June 25, 2014
Many of us support pre-kindergarten programs because they help children enter kindergarten more prepared and give parents the flexibility to work and support their families. But there is another reason child abuse prevention advocates should support pre-k:
The research shows that a high-quality pre-kindergarten (pre-k) program with a strong parent coaching component can actually help prevent child abuse and neglect.
Since the 1960s, the Chicago Child-Parent Centers (CPC) preschool program has been operating in low-income Chicago neighborhoods. The program offers pre-k for children beginning at age 3, in addition to a strong focus on parenting support. Each center has a staffed parent-resource room as well as staff members who connect families with resources to address their needs. Parents are required to participate at school and staff members also do home visits.
In high-quality, long term follow-up studies, researchers found that children in the CPC program were half as likely to experience repeated abuse or neglect and nearly half as likely to be placed in out-of-home placements like foster care, compared to similar children not in the program. (Reynolds et al., 2007) These are huge impacts, especially for a program that is not focused on child abuse prevention.
So, how are we doing on providing access to high-quality pre-k in Virginia? There is still a lot of room for improvement! The Virginia Preschool Initiative (VPI) serves about 17 percent of the state’s 4-year-olds, which is progress over the 6 percent served in 2003. While many other children are served by Head Start or private preschool programs, too many Virginia children still do not have access to a high-quality pre-k program.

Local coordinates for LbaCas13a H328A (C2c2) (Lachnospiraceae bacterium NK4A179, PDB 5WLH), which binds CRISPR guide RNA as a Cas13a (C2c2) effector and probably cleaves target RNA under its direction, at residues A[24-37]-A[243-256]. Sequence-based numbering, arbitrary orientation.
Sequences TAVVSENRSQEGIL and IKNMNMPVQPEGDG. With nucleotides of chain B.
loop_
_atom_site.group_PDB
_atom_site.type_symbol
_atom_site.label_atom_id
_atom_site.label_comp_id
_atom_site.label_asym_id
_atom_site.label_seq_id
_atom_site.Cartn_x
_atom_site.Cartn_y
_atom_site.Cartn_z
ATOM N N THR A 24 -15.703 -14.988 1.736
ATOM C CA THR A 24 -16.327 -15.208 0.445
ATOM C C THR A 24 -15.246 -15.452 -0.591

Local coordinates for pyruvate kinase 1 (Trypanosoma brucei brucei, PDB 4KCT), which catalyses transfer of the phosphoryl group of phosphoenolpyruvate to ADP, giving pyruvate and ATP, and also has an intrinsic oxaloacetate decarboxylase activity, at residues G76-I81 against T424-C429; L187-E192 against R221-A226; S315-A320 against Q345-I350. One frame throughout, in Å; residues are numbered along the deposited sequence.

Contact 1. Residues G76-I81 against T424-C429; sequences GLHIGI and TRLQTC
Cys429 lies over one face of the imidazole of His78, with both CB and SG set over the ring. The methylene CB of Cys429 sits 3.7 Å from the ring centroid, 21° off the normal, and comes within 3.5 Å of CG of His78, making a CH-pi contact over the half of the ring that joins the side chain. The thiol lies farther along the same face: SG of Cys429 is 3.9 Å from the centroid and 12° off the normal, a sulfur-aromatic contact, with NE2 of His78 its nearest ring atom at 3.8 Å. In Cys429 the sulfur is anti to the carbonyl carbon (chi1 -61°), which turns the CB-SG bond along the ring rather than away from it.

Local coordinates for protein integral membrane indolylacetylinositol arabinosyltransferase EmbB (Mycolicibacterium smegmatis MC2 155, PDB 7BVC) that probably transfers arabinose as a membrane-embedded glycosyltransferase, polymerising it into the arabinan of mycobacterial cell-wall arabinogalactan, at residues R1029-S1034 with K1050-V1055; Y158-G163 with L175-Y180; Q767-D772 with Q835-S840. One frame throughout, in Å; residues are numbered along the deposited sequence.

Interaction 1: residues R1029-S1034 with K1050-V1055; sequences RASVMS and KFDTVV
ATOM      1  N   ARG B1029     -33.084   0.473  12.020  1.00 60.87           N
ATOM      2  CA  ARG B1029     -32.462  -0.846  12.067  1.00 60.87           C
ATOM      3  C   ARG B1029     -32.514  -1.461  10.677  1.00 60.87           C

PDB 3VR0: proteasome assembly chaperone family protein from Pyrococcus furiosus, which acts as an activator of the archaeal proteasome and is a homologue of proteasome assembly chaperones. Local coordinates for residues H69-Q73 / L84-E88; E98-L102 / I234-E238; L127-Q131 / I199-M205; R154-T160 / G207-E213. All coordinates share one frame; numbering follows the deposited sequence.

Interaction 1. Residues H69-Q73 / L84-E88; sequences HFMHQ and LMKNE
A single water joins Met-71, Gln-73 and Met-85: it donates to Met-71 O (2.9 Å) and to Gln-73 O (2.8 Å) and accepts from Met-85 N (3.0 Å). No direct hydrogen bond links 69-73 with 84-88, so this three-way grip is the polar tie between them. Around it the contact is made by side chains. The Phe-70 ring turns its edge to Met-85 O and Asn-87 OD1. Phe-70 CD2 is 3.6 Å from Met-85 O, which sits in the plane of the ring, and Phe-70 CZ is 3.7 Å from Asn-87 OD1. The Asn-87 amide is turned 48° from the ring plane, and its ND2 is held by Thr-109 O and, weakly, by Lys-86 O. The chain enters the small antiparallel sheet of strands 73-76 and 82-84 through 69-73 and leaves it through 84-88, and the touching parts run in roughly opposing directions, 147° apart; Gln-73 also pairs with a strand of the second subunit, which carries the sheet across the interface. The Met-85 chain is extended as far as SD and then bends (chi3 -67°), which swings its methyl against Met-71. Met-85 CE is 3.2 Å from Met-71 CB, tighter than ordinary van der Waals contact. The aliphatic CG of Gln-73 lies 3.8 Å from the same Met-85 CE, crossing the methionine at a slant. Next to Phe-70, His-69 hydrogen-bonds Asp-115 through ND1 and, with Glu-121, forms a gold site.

Research shows that pre-k programs must be high-quality to get strong outcomes for children. VPI meets 6 of 10 quality benchmarks measured by the National Institute for Early Education Research. In addition, state funding per child has decreased each of the last 3 years. As a result, Virginia ranks 26th in the nation on access for 4-year-olds and 23rd in the nation on state spending on pre-k.
To adequately serve our most vulnerable children and potentially prevent child abuse, Virginia will need to continue investing in high-quality pre-kindergarten programs.
So how can we make a difference? SCAN is planning an Advocacy Day this November, a special opportunity to join a group of advocates in voicing our concerns and commitment to improving the resources and supports — like Pre-K — that strengthen families and ensure opportunities for our youngest members. Stay tuned for a date and details later this summer.
– Lindsay Ferrer